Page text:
MANSFIELD – Thomas Yeransian said he believes it’s time to rethink adding fluoride to the town water supply.
Yeransian has filed a citizens’ petition asking Town Meeting voters to discontinue adding sodium fluoride or any other fluoridation chemical “in order to protect vulnerable populations from over exposure to fluoride…”
The article will go before Town Meeting voters on May 24. Town Meeting will begin at 5:30 p.m. at the Xfinity Center parking lot.
The Mansfield Board of Health is slated to discuss community water fluoridation at its May 20 virtual meeting at 6 p.m. To attend the virtual meeting go to www.mansfieldma.com.
A 35-year resident, Yeransian was at Town Meeting in the early 1990s when the town voted to begin fluoridation.
“It passed with very little discussion,” he said.
For the last 20 years, his family has used bottled water they purchase weekly from Simpson Spring Company in Easton.
His son, who now lives in Hyannis, has followed fluoridation and suggested Yeransian submit a citizens’ petition, he said.
“My son, Ben, really looked into this for years and really wanted to at least have the town reconsider choice 30 years ago,” Yeransian said.
A chemical engineer, Yeransian said there is a lot of new information since the Town Meeting vote.
“There’s been a lot of new science contradicting some of the science fluoridation was originally based on,” he said.
Yeransian said fluoride does help teeth in preventing cavities but it is only effective when being used topically such as in toothpaste.
He said there is lots of information online on both sides of the issue.
“It’s certainly up for debate,” he said. “The dental community has been very active saying its safe and those things really don’t happen, but why take the risk?”
“The dental community is very pro fluoridation, which gets to the point that they are all about teeth but not doctors for the body,” he said. “Why are we putting fluoride in the water? Medical doctors tell us vitamins D and C are essential but why don’t we put vitamins D and C in the water?”
Yeransian said adding fluoride to water is also inefficient because people ingest less than 10 percent of the public water they use. Most is used for washing clothes or dishes or flushing toilets.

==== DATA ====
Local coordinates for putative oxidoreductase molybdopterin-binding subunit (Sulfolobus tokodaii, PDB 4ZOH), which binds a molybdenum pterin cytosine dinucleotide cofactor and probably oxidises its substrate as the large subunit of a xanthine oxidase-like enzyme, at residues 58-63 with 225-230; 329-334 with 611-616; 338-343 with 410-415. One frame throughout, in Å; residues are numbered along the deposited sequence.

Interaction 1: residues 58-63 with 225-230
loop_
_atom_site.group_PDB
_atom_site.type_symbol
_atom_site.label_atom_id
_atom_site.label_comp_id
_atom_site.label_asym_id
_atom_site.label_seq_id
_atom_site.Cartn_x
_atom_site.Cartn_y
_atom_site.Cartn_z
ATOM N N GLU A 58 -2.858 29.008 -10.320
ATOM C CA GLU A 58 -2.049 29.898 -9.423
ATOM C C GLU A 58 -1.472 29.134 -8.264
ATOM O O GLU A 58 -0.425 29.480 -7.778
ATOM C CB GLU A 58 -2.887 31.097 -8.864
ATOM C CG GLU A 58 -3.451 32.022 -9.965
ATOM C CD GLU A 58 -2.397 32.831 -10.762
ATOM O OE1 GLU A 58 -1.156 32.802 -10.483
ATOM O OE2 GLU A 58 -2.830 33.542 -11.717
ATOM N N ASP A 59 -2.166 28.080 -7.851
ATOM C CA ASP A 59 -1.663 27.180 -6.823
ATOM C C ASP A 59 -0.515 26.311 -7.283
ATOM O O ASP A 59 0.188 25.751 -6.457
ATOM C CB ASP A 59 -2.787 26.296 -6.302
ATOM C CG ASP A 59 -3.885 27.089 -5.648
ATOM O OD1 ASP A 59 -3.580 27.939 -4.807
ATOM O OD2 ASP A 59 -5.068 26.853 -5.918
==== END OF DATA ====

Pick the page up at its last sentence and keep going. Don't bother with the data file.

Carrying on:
“If when I was in college or at a job and someone asked how to distribute fluoride to humans in an efficient and cost-effective manner and I came up with putting it in the public water supply, I would have failed the class or been fired,” said Yeransian, who owns an environmental consulting business. “The way fluoride is distributed is entirely inefficient and from an engineering standpoint, ridiculous.”
Yeransian said another point important to him is that fluoride the town purchases comes from China, which does not have the same health standards as the US.
Ultimately, Yeransian said he believes residents should have a choice whether to use fluoride.
He said residents can still use fluoridated toothpaste and mouthwash and have sealants on their teeth to prevent tooth decay.
“No matter what you believe on the science, it all comes down to do you want to use the public water supply as a way to add vitamins and minerals that some medical professional or dentist thinks is going to be good for us,” he said. “Putting fluoride in the water is taking away my personal choice. My read of the science is there is risk, so why subject us to risk?
“I prefer to make that choice.”
Staff writer Donna Whitehead can be reached by email at firstname.lastname@example.org. You can also friend her on Facebook. Support local journalism by purchasing a digital or print subscription to the Journal News Independent today.